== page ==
Since I just got a netbook, I thought, “Hey, what if other people are looking for netbooks and are just as confused as I was?” Fear not, friends, I am here to share all I learned with you. Let’s get started on Part 1—what are netbooks?
No doubt you have heard of the trendy little netbook, a portable computer that runs from $250-$400. Let me begin by dispelling the myth—a netbook is not a “mini-laptop.” I am not schooled in the world of technical jargon, so bear with me as I try to explain the differences. A netbook’s primary purpose is to allow its user to access the internet almost anywhere via a Wi-Fi connection (whether through a carrier such as Verizon or AT&T or at a free Wi-Fi hotspot).
To keep with its slim design and light weight, netbooks also don’t contain optical drives (a.k.a. CD/DVD drives). To install programs such as Microsoft Office, you’re going to need to purchase an external drive (about $40). Some netbooks come pre-installed with MS Office and other programs, but you definitely want to be able to reinstall the programs via CD should trouble arise, such a virus that corrupts your computer’s programs. This is the sinister age of the Internet, after all.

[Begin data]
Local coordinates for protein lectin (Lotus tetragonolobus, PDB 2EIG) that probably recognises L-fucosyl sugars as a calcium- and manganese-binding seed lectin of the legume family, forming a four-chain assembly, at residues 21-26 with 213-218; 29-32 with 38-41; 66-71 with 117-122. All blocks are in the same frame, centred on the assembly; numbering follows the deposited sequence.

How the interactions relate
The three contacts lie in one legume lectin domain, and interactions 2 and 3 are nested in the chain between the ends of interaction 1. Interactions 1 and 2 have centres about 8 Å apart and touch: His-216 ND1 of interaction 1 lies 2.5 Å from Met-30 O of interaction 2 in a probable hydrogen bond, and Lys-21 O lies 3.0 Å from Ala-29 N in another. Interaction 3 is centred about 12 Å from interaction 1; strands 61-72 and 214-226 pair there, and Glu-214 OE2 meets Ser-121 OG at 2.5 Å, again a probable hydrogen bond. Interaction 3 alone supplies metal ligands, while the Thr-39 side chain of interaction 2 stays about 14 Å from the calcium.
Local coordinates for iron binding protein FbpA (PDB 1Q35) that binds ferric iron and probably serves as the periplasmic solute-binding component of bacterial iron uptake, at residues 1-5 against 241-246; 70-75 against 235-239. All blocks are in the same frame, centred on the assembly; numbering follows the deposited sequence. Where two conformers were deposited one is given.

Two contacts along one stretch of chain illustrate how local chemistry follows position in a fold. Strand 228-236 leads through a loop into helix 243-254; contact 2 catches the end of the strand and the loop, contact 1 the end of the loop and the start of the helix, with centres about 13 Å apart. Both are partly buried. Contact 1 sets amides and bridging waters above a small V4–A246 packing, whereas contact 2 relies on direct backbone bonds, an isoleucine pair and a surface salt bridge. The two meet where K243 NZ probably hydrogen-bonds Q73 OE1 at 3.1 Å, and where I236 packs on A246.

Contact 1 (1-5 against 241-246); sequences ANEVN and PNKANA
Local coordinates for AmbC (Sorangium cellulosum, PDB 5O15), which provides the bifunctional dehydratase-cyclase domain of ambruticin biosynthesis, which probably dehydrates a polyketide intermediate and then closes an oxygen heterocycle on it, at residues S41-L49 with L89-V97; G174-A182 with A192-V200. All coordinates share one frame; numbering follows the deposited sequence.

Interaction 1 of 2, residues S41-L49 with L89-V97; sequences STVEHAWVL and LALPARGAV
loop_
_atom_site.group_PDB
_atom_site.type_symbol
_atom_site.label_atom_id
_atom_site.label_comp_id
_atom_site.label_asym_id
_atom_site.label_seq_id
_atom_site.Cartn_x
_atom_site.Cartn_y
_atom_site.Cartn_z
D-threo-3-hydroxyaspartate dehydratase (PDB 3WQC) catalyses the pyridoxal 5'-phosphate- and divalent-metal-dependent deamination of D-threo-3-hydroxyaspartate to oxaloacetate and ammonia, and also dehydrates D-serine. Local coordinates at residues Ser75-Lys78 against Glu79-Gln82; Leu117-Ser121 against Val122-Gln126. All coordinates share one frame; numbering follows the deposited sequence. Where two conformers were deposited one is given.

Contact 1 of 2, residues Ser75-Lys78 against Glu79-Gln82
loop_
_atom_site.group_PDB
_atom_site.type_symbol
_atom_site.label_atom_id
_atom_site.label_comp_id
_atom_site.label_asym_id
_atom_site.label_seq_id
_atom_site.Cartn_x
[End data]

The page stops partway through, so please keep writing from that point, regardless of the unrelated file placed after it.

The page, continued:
Containing only 1 GB of memory (which can usually be upgraded to 2 GB), the netbook is not suited for heavy or multiple program use. For example, you wouldn’t want to get a netbook to edit videos or use it to store a ton of photographs. Used in combination with a flash drive or an external hard drive, the netbook can be a savvy little purchase that makes working on-the-go that much more fun.
Next week, read “Part 2:: Shopping for a Netbook—What Kind Should I Buy?”